Prince e 3rdEyeGirl a Louisville 14 e 15 marzo 2015

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In attesa delle prossime date del suo Hit and Run USA Tour, Prince si concede qualche giorno di riposo sperando che non diventino settimane o mesi. Lo scorso weekend i primi show, che ad oggi rimangono i soli annunciati. Quattro concerti al The Louisville Palace per un totale di 11,000 spettatori. Sul palco con lui le 3rdEyeGirl, Ida Nielsen, Donna Grantis e Hannah Welton-Ford che suonava nella sua città natale, la brava Liv Warfield e Joshua Welton sempre più presente anche nella musica di Prince. La produzione di The X’s Face, ultimo singolo condiviso in rete e sentito anche dal vivo in occasione dei concerti, sono sue.

SetList: princevault.com

Come spesso capita vi proponiamo alcuni articoli trovati in rete. Questi due raccontano con estrema semplicità, se l’ho capito io può farlo chiunque, i migliori momenti delle due serate. A seguire alcune immagini rigorosamente “rubate” dai principali siti e pagine social dedicati a Prince.

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Prince Gets ‘Too Funky’ at Floor-Shaking Hit and Run Tour Opener

The 5 best moments from the Purple One’s seismic Louisville show
By Alanna Nash March 16, 2015

Prince “You all know I’m gonna get down,” Prince said at the first of four Louisville shows kicking off his Hit and Run USA tour. And indeed he did.

The splits are gone and the high, spiky boots replaced with metallic wedges that flash red in the heels. And his lascivious moments are toned way down, limited to three derriere wiggles and, for a second, what looked to be a simulated wanking. But at the first of four Louisville shows kicking off his Hit and Run USA tour, Prince, 56, proved that neither age nor reported hip problems have dulled the seismic live performances that have helped define his decade-spanning career.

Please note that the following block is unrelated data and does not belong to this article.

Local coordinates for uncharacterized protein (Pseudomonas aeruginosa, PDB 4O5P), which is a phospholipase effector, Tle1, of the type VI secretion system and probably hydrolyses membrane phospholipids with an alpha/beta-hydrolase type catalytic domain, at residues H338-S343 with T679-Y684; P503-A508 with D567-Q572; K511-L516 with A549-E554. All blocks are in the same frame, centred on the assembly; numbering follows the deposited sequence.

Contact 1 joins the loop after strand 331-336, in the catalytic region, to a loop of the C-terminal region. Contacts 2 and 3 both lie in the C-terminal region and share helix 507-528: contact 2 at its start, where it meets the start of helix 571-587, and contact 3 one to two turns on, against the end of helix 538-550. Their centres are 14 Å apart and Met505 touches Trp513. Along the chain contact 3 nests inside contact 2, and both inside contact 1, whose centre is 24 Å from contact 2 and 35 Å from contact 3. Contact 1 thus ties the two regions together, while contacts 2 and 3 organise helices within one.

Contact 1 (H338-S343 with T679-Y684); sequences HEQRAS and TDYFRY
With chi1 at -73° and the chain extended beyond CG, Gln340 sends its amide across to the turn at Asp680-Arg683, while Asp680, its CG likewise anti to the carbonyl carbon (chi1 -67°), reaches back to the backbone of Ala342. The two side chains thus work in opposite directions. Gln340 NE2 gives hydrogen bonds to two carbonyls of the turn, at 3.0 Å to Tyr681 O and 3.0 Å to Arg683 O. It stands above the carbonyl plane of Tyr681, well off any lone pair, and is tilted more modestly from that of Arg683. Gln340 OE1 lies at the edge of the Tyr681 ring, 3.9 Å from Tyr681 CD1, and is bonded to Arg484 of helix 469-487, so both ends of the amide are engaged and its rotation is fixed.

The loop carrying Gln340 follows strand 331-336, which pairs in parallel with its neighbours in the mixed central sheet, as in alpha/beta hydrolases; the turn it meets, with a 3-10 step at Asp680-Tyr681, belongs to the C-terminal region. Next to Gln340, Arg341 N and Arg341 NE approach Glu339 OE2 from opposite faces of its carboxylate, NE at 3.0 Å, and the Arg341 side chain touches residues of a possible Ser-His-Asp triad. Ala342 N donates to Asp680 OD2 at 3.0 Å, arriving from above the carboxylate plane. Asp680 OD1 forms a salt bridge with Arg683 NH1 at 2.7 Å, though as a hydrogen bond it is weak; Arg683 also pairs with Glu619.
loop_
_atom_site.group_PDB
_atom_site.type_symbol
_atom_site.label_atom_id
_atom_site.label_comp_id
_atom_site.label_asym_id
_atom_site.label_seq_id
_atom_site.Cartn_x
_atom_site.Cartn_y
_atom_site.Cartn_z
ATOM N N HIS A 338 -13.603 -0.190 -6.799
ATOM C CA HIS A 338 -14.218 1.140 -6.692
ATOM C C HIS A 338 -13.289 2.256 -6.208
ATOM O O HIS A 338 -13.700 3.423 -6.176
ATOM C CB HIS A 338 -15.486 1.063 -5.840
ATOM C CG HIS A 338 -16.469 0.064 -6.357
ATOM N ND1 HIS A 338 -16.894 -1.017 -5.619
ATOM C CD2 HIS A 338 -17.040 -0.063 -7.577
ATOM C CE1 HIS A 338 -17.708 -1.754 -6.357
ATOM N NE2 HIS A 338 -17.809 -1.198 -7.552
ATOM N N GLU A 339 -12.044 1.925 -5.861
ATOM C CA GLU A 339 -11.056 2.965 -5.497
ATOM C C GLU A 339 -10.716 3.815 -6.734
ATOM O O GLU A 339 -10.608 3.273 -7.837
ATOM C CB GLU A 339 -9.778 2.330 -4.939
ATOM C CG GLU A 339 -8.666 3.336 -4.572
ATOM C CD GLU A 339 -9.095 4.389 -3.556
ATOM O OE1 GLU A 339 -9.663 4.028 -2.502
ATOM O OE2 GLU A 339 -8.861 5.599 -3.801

The musician who is announcing concert dates only days before the shows, chose Louisville in tribute to Hannah Welton, the blonde drummer in his band 3rdEyeGirl. Just before the Purple One took the stage, Welton, a hometown girl, promised the sold-out audience “the best show you’ve ever seen.” Most of the nearly 3,000 seemed to be expecting nothing less.

“Kentucky, let me tell you how this is gonna go,” Prince, conservatively dressed in all black, said upon taking the stage. “Have you ever heard nine hits in a row?”

It wasn’t precisely true: He sneaked the irresistible “Funknroll” in with such bonafides as “Let’s Go Crazy,” “U Got the Look,” “Controversy” and “1999.” But no one cared that the Art Official Age highlight wasn’t truly a hit. After a prolonged greeting that made the Palace Theatre’s floor shake, Prince picked up his black, leopard-strapped Vox guitar and paced the stage, playing with such ease and abandon that the instrument seemed almost an appendage. “Leave the lights off,” he instructed the crew. “This is too funky.” Here are the night’s five best moments:

1. The Reinvention of “Little Red Corvette”
Originally a glib pop song, “Little Red Corvette” became a sultry prelude to seduction, slowed down with only one thing in mind. Prince opened with a growl, jumped to a silky, Michael Jackson-tinged falsetto, screamed before launching into a bump-and-grind and followed it all with an achingly emotive guitar solo. “Can’t nobody do it like Prince do,” he crowed.

2. The Persuasive Dancing
“You all know I’m gonna get down,” Prince said halfway through “Kiss,” one of the most electric songs of the evening. That he did, spinning and clapping, shaking his hips and dropping to one knee, his other leg extended. In the night’s second show, some 30 fans rushed onstage for an intimate “Housequake” dance party.

3. Giving the Drummer Some
Well-known for fostering talent, Prince repeatedly referenced drummer Welton, at one point sauntering backstage and returning with a copy of Drum! magazine featuring her picture on the cover. “This your hometown?” he asked as if he didn’t know. “Well, it’s as funky as you said it’d be.”

4. Jams With Guitarist Donna Grantis and Bassist Kristine Nielsen